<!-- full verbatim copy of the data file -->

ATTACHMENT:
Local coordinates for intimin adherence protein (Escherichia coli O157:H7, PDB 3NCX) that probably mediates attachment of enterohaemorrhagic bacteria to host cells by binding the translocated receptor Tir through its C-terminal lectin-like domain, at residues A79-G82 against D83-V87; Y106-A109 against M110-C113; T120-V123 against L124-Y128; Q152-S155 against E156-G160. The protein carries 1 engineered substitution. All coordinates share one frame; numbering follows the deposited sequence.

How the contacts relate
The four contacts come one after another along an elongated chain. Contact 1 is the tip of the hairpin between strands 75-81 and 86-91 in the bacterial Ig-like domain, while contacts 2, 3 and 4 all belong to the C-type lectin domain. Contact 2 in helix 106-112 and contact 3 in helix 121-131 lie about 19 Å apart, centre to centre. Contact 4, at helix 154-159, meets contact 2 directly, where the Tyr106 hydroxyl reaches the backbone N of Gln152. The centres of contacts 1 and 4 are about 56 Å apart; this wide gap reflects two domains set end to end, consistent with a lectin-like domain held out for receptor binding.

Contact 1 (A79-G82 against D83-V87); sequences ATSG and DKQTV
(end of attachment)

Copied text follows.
Local coordinates for intimin adherence protein (Escherichia coli O157:H7, PDB 3NCX) that probably mediates attachment of enterohaemorrhagic bacteria to host cells by binding the translocated receptor Tir through its C-terminal lectin-like domain, at residues A79-G82 against D83-V87; Y106-A109 against M110-C113; T120-V123 against L124-Y128; Q152-S155 against E156-G160. The protein carries 1 engineered substitution. All coordinates share one frame; numbering follows the deposited sequence.

How the contacts relate
The four contacts come one after another along an elongated chain. Contact 1 is the tip of the hairpin between strands 75-81 and 86-91 in the bacterial Ig-like domain, while contacts 2, 3 and 4 all belong to the C-type lectin domain. Contact 2 in helix 106-112 and contact 3 in helix 121-131 lie about 19 Å apart, centre to centre. Contact 4, at helix 154-159, meets contact 2 directly, where the Tyr106 hydroxyl reaches the backbone N of Gln152. The centres of contacts 1 and 4 are about 56 Å apart; this wide gap reflects two domains set end to end, consistent with a lectin-like domain held out for receptor binding.

Contact 1 (A79-G82 against D83-V87); sequences ATSG and DKQTV